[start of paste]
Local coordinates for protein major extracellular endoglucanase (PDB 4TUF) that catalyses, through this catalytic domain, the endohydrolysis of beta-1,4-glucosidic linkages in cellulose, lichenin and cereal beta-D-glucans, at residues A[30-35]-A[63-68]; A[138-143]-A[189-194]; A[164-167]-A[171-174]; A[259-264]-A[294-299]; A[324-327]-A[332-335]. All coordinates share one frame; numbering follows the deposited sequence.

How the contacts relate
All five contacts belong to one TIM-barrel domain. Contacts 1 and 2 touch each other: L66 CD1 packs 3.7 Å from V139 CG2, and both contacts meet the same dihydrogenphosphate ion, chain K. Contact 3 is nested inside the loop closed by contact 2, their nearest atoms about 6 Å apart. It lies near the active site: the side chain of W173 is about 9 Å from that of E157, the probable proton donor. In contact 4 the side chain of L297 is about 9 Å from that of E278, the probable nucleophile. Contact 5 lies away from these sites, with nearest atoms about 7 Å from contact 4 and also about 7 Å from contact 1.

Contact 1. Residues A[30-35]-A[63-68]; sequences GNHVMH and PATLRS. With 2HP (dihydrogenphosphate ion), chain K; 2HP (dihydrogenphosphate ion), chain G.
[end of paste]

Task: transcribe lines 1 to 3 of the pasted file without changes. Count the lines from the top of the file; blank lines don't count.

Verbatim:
Local coordinates for protein major extracellular endoglucanase (PDB 4TUF) that catalyses, through this catalytic domain, the endohydrolysis of beta-1,4-glucosidic linkages in cellulose, lichenin and cereal beta-D-glucans, at residues A[30-35]-A[63-68]; A[138-143]-A[189-194]; A[164-167]-A[171-174]; A[259-264]-A[294-299]; A[324-327]-A[332-335]. All coordinates share one frame; numbering follows the deposited sequence.

How the contacts relate
All five contacts belong to one TIM-barrel domain. Contacts 1 and 2 touch each other: L66 CD1 packs 3.7 Å from V139 CG2, and both contacts meet the same dihydrogenphosphate ion, chain K. Contact 3 is nested inside the loop closed by contact 2, their nearest atoms about 6 Å apart. It lies near the active site: the side chain of W173 is about 9 Å from that of E157, the probable proton donor. In contact 4 the side chain of L297 is about 9 Å from that of E278, the probable nucleophile. Contact 5 lies away from these sites, with nearest atoms about 7 Å from contact 4 and also about 7 Å from contact 1.